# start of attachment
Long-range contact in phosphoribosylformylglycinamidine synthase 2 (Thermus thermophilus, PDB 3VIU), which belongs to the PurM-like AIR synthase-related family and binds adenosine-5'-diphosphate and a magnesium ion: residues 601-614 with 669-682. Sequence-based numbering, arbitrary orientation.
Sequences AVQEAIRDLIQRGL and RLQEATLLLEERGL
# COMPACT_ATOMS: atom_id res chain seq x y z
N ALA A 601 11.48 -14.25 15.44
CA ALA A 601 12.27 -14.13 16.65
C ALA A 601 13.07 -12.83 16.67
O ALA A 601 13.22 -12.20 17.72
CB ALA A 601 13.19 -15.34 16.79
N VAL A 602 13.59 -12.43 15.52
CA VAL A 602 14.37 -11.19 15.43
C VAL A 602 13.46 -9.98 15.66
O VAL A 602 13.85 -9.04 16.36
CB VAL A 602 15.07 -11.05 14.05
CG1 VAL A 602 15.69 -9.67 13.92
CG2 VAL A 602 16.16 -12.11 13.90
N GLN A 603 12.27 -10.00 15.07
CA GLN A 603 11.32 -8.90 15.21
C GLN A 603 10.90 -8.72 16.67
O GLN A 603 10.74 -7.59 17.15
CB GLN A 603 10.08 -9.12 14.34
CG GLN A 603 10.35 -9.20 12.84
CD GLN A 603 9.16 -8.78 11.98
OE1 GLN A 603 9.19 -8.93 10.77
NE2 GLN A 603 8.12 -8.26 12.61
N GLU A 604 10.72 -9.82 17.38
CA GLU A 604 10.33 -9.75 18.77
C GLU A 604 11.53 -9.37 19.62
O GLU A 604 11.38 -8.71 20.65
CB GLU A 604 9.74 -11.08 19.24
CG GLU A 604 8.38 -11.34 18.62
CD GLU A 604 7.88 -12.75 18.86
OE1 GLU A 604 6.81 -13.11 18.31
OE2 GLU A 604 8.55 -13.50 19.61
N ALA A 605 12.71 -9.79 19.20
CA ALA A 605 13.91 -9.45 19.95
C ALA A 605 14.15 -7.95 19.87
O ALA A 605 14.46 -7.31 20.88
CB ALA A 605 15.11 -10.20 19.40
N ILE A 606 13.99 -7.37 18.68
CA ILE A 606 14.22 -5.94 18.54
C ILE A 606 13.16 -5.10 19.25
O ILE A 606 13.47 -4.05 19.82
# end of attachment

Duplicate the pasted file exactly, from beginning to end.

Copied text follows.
Long-range contact in phosphoribosylformylglycinamidine synthase 2 (Thermus thermophilus, PDB 3VIU), which belongs to the PurM-like AIR synthase-related family and binds adenosine-5'-diphosphate and a magnesium ion: residues 601-614 with 669-682. Sequence-based numbering, arbitrary orientation.
Sequences AVQEAIRDLIQRGL and RLQEATLLLEERGL
# COMPACT_ATOMS: atom_id res chain seq x y z
N ALA A 601 11.48 -14.25 15.44
CA ALA A 601 12.27 -14.13 16.65
C ALA A 601 13.07 -12.83 16.67
O ALA A 601 13.22 -12.20 17.72
CB ALA A 601 13.19 -15.34 16.79
N VAL A 602 13.59 -12.43 15.52
CA VAL A 602 14.37 -11.19 15.43
C VAL A 602 13.46 -9.98 15.66
O VAL A 602 13.85 -9.04 16.36
CB VAL A 602 15.07 -11.05 14.05
CG1 VAL A 602 15.69 -9.67 13.92
CG2 VAL A 602 16.16 -12.11 13.90
N GLN A 603 12.27 -10.00 15.07
CA GLN A 603 11.32 -8.90 15.21
C GLN A 603 10.90 -8.72 16.67
O GLN A 603 10.74 -7.59 17.15
CB GLN A 603 10.08 -9.12 14.34
CG GLN A 603 10.35 -9.20 12.84
CD GLN A 603 9.16 -8.78 11.98
OE1 GLN A 603 9.19 -8.93 10.77
NE2 GLN A 603 8.12 -8.26 12.61
N GLU A 604 10.72 -9.82 17.38
CA GLU A 604 10.33 -9.75 18.77
C GLU A 604 11.53 -9.37 19.62
O GLU A 604 11.38 -8.71 20.65
CB GLU A 604 9.74 -11.08 19.24
CG GLU A 604 8.38 -11.34 18.62
CD GLU A 604 7.88 -12.75 18.86
OE1 GLU A 604 6.81 -13.11 18.31
OE2 GLU A 604 8.55 -13.50 19.61
N ALA A 605 12.71 -9.79 19.20
CA ALA A 605 13.91 -9.45 19.95
C ALA A 605 14.15 -7.95 19.87
O ALA A 605 14.46 -7.31 20.88
CB ALA A 605 15.11 -10.20 19.40
N ILE A 606 13.99 -7.37 18.68
CA ILE A 606 14.22 -5.94 18.54
C ILE A 606 13.16 -5.10 19.25
O ILE A 606 13.47 -4.05 19.82